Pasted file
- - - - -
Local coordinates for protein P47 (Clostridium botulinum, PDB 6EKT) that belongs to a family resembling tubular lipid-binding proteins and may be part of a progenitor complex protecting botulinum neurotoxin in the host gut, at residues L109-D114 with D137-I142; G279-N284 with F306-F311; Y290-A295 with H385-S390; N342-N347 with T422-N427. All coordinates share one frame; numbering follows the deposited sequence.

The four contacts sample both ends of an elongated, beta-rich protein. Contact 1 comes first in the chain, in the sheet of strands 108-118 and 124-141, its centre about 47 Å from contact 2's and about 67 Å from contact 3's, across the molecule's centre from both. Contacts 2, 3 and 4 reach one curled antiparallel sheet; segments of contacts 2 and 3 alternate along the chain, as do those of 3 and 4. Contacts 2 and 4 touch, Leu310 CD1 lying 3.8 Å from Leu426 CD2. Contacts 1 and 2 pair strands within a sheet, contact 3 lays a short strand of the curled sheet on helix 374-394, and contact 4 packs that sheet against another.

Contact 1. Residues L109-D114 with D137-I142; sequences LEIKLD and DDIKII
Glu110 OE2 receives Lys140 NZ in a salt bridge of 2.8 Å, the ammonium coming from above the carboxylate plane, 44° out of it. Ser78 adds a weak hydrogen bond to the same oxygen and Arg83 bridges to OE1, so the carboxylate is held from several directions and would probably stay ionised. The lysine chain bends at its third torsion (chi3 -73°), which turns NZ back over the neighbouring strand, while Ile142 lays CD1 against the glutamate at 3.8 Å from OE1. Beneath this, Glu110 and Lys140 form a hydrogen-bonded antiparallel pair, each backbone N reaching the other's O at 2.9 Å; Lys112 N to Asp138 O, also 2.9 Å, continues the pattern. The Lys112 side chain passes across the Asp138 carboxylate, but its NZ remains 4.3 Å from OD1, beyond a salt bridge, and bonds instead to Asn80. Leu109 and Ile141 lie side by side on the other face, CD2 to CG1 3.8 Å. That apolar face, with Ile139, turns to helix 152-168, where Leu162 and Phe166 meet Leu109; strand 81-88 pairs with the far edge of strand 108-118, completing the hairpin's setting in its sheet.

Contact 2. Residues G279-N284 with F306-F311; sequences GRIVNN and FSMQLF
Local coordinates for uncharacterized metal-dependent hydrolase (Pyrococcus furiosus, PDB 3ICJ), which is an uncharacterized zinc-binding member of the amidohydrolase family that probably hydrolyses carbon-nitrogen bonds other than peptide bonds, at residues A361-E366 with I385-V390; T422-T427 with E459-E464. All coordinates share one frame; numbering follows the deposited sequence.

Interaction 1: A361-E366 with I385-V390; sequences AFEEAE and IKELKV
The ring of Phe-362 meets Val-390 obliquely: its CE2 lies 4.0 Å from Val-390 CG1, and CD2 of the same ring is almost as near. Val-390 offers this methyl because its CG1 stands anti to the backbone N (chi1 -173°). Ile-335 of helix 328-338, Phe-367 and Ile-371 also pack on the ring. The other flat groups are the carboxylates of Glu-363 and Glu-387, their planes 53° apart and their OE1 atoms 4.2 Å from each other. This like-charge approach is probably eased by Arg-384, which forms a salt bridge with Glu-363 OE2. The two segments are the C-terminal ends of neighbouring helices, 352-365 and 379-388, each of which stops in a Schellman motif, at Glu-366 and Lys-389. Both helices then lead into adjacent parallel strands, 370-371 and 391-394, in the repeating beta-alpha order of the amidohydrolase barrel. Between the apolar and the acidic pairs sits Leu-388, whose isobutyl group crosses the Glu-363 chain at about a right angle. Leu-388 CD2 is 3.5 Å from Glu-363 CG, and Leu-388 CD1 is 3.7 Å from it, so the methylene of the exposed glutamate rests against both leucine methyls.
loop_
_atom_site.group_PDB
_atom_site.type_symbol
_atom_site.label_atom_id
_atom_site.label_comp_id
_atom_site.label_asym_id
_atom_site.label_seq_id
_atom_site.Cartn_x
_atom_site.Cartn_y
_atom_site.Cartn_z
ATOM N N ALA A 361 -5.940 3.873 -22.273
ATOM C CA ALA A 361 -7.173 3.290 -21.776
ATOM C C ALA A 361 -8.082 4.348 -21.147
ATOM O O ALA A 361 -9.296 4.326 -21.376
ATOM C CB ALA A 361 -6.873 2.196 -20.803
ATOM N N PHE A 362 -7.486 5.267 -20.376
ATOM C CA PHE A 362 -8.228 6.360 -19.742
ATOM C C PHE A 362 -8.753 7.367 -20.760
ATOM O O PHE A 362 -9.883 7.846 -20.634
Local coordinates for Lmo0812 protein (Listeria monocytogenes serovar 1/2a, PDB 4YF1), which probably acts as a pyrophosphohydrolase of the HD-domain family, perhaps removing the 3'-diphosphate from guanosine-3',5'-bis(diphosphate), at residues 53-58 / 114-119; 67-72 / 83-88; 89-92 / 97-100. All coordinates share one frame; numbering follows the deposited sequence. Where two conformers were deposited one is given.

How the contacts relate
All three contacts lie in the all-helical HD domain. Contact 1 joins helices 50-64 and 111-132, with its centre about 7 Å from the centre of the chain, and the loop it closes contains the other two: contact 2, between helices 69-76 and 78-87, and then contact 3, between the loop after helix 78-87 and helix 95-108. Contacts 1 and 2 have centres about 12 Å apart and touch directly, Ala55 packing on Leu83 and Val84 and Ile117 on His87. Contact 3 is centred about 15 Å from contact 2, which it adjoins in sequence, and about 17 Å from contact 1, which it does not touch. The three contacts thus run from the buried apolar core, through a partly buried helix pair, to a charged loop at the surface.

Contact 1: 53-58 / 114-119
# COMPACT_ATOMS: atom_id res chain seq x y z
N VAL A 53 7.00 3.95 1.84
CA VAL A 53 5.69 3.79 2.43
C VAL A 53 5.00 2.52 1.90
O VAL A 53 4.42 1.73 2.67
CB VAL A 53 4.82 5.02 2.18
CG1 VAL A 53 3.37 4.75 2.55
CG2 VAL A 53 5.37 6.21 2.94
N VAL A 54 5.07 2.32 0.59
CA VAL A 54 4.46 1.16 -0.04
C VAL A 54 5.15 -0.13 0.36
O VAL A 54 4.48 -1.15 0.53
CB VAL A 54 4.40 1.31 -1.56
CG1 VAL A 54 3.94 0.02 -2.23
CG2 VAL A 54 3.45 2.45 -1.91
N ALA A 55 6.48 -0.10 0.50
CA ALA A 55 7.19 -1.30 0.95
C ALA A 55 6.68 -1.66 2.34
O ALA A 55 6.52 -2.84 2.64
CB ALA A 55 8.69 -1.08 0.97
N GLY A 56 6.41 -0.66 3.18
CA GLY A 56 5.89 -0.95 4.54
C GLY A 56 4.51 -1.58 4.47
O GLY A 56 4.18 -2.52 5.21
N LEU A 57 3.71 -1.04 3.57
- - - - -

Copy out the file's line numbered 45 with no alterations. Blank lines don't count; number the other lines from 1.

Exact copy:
CG1 VAL A 54 3.94 0.02 -2.23